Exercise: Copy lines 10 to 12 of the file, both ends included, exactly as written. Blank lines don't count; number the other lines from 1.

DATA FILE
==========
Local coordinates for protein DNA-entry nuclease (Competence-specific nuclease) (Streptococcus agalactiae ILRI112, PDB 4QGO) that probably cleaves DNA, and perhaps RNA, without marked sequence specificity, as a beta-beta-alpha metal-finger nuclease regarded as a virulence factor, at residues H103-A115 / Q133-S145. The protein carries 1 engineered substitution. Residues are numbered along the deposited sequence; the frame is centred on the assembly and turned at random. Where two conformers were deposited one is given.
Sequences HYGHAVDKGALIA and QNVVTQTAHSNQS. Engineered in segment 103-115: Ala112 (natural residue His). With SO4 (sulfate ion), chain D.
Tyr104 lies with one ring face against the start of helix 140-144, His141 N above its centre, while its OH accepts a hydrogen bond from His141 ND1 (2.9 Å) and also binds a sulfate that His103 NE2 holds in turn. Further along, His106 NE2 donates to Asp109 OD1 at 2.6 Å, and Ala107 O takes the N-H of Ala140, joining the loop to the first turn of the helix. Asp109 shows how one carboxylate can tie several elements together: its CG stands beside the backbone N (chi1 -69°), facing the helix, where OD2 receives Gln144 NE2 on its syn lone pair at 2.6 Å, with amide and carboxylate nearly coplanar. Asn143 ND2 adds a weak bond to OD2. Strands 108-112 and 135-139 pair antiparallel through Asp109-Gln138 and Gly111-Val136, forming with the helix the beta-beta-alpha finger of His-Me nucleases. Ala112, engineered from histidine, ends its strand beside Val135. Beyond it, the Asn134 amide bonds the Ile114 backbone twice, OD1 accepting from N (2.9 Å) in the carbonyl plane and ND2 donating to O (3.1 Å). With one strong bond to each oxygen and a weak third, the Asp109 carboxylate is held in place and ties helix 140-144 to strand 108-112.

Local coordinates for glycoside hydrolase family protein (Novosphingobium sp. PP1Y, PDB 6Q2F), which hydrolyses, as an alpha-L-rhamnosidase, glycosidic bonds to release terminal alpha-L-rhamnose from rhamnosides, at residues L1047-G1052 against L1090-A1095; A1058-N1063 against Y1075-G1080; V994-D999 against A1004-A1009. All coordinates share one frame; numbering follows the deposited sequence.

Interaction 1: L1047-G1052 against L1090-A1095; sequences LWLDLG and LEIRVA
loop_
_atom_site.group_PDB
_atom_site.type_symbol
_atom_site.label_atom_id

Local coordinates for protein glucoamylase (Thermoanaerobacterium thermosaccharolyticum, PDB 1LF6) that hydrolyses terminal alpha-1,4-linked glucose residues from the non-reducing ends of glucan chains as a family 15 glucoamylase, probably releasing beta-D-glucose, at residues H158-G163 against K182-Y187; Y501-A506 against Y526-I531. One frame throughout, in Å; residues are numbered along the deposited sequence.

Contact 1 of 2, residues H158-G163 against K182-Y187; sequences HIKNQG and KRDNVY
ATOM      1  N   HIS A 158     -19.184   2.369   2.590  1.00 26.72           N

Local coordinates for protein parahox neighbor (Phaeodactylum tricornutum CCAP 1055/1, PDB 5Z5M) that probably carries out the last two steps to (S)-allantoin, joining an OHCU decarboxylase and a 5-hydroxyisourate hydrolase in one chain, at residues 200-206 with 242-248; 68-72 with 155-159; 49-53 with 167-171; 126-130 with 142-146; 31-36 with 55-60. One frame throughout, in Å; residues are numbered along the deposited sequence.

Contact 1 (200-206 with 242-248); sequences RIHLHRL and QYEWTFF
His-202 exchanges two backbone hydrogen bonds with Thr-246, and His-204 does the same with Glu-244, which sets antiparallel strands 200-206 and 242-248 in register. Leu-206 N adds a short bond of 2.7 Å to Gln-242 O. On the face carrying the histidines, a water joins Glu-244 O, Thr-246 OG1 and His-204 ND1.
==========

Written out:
Local coordinates for protein glucoamylase (Thermoanaerobacterium thermosaccharolyticum, PDB 1LF6) that hydrolyses terminal alpha-1,4-linked glucose residues from the non-reducing ends of glucan chains as a family 15 glucoamylase, probably releasing beta-D-glucose, at residues H158-G163 against K182-Y187; Y501-A506 against Y526-I531. One frame throughout, in Å; residues are numbered along the deposited sequence.

Contact 1 of 2, residues H158-G163 against K182-Y187; sequences HIKNQG and KRDNVY
ATOM      1  N   HIS A 158     -19.184   2.369   2.590  1.00 26.72           N